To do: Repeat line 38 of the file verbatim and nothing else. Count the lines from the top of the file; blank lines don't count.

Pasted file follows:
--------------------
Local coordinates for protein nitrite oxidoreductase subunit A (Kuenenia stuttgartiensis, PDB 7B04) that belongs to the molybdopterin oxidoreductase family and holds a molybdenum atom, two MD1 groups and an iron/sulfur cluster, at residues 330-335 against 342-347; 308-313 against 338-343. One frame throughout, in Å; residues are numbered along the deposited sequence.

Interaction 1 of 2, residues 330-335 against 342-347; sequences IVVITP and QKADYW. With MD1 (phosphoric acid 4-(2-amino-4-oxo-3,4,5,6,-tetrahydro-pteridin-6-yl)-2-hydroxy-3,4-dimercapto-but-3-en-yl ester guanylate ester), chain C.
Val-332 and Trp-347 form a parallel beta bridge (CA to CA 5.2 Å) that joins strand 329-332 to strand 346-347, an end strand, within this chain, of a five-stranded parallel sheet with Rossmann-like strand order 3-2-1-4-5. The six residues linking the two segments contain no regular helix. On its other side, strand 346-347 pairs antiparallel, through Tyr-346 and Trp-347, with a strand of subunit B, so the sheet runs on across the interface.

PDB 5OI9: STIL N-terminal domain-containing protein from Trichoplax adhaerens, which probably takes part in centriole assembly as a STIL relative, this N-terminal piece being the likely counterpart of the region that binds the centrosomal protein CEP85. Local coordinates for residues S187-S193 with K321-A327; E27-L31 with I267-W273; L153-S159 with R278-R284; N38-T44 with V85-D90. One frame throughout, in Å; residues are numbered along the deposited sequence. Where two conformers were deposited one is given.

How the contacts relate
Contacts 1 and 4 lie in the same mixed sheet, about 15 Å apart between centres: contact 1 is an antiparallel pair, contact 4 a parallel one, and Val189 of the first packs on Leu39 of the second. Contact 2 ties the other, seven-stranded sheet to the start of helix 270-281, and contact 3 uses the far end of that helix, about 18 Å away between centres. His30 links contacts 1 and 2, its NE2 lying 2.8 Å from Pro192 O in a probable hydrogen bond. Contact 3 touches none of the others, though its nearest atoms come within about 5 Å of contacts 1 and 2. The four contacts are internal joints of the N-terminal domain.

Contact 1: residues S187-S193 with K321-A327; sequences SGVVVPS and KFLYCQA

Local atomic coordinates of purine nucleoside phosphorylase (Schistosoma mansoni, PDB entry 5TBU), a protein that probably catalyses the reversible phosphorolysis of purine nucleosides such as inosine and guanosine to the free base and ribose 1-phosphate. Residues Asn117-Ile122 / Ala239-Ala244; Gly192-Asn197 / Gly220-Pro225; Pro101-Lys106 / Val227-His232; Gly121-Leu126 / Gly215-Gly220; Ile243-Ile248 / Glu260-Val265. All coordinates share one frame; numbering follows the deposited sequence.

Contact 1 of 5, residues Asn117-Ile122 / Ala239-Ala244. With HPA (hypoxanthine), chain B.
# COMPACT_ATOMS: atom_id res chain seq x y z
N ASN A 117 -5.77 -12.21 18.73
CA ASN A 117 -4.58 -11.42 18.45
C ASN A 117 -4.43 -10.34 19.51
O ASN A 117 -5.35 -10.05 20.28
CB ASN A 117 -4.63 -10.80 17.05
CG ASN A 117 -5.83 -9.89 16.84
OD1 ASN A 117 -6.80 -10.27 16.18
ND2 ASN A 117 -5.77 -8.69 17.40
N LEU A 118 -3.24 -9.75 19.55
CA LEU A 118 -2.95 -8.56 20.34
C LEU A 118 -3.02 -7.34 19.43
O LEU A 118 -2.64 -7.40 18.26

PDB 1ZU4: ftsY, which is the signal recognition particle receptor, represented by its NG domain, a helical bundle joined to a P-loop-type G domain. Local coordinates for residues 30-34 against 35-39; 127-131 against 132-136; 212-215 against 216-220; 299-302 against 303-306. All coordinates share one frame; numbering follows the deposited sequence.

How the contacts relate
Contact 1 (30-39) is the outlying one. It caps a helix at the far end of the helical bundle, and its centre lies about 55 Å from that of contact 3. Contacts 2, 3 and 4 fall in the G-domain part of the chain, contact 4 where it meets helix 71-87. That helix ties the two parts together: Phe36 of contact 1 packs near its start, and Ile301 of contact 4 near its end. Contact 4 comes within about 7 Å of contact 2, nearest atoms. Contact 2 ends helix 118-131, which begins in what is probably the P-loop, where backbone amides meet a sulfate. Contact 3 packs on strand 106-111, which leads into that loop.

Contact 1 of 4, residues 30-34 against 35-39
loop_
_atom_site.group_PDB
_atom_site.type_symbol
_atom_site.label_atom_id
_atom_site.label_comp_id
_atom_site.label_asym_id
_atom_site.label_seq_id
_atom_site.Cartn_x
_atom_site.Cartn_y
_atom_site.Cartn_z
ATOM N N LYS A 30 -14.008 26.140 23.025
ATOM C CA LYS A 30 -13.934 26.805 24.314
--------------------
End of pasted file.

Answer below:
ATOM C CA LYS A 30 -13.934 26.805 24.314